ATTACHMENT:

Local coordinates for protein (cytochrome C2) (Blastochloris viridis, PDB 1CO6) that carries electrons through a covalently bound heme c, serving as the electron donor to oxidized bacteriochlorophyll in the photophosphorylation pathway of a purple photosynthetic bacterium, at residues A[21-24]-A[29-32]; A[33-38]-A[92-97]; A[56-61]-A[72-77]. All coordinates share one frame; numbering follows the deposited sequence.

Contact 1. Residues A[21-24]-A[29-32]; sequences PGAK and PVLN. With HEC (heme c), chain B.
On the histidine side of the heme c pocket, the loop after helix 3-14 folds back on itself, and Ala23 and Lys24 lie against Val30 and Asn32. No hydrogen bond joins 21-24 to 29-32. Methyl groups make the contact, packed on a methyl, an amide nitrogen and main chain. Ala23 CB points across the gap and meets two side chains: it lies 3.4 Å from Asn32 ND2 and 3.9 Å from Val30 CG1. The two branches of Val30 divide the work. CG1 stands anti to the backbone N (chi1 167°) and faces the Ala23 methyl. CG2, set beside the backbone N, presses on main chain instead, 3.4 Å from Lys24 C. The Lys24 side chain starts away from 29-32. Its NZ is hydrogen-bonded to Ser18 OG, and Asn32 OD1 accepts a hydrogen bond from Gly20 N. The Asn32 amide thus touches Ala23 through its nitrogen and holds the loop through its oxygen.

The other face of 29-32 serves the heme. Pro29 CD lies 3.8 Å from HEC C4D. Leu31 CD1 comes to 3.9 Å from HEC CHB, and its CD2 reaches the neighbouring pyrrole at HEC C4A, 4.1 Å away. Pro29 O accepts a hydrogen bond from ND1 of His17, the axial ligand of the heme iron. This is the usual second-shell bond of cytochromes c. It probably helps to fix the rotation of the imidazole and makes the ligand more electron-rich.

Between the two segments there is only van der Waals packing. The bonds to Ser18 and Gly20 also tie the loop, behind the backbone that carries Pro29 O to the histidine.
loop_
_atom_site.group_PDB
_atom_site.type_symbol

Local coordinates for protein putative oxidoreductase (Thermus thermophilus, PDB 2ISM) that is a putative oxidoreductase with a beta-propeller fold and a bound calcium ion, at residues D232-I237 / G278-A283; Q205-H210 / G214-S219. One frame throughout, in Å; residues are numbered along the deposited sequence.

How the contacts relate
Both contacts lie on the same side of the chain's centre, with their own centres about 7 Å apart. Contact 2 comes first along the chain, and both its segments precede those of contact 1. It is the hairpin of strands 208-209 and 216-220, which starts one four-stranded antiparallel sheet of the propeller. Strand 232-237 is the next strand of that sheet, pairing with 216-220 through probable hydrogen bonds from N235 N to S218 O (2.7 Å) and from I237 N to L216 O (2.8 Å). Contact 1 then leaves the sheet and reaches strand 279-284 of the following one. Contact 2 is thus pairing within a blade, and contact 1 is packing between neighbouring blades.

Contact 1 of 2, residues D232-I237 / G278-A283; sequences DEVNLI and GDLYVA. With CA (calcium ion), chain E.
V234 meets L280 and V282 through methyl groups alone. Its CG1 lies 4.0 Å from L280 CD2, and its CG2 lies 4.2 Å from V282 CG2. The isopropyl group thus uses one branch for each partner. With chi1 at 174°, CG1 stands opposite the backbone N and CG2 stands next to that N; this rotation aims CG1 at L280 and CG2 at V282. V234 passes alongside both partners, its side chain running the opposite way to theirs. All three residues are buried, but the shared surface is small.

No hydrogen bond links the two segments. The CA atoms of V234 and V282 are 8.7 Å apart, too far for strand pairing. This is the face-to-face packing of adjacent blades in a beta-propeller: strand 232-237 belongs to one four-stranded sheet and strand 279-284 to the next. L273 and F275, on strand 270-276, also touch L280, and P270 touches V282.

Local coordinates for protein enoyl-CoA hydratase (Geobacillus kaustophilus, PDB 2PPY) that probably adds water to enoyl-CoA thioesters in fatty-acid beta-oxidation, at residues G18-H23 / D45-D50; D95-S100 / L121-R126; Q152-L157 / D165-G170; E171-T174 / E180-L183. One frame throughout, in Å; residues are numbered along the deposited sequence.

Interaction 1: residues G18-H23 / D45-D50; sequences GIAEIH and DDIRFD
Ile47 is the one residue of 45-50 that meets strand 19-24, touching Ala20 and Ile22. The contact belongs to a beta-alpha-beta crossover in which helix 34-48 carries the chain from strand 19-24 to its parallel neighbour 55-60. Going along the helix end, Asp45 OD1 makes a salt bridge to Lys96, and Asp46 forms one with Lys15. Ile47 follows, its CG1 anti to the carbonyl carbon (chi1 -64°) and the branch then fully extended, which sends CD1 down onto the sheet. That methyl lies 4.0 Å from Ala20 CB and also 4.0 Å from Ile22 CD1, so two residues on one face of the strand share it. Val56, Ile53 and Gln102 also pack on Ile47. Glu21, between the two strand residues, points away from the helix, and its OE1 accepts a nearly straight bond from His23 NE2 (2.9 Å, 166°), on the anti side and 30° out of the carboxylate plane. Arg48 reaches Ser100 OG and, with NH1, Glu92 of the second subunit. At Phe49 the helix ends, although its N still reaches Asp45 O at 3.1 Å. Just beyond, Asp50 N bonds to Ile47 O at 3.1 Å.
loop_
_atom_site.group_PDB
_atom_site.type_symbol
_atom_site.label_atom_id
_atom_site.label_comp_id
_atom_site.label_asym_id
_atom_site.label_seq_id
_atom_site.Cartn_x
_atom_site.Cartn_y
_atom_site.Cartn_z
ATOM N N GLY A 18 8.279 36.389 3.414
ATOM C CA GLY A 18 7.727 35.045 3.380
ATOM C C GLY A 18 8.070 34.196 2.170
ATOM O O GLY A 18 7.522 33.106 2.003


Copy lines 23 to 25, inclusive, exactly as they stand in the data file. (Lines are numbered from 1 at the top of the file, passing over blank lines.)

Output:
_atom_site.label_asym_id
_atom_site.label_seq_id
_atom_site.Cartn_x